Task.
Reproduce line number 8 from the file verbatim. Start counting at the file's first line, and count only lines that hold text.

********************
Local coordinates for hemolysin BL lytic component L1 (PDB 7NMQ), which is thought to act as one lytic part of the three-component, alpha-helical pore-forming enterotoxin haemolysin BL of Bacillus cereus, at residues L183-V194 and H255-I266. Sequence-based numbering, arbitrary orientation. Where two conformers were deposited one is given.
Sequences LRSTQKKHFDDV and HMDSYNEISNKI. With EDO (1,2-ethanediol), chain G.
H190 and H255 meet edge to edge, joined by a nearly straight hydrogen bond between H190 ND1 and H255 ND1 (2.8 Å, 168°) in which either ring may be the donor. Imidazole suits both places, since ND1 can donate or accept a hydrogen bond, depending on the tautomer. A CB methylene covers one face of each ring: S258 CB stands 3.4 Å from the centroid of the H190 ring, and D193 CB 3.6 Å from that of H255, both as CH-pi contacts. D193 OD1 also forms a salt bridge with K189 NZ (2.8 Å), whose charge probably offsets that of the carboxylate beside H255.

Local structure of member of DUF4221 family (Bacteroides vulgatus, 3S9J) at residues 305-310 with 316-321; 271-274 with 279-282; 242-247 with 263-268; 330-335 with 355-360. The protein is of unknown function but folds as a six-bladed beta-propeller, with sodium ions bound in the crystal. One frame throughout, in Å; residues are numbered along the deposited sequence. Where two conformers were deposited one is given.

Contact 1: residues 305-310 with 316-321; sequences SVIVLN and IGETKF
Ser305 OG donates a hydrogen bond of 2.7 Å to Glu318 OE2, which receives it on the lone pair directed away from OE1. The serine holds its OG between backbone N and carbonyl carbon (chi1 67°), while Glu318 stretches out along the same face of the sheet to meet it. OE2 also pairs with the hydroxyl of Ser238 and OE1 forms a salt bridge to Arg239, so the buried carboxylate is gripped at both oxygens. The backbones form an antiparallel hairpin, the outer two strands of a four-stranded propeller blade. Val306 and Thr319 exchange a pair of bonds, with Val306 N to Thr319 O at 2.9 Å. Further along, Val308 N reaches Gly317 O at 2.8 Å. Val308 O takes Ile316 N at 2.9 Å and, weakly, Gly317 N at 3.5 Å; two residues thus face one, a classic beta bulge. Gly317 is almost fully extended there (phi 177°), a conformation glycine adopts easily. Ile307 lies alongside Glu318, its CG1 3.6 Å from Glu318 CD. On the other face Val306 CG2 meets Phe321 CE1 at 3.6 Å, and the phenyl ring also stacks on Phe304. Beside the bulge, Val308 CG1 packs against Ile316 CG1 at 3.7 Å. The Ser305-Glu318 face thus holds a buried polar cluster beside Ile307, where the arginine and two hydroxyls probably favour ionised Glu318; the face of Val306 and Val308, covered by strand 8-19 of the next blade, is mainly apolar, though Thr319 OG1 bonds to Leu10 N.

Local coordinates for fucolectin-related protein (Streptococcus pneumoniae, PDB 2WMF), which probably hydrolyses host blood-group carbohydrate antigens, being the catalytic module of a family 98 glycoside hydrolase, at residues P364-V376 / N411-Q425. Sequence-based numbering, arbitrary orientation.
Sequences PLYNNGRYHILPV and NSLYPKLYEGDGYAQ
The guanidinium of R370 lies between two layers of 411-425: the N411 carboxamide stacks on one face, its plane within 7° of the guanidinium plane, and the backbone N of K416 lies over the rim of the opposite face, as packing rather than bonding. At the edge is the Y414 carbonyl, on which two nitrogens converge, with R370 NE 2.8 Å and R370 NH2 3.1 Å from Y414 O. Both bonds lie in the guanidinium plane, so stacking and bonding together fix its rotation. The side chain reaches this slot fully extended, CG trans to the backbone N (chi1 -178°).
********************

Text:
Sequences PLYNNGRYHILPV and NSLYPKLYEGDGYAQ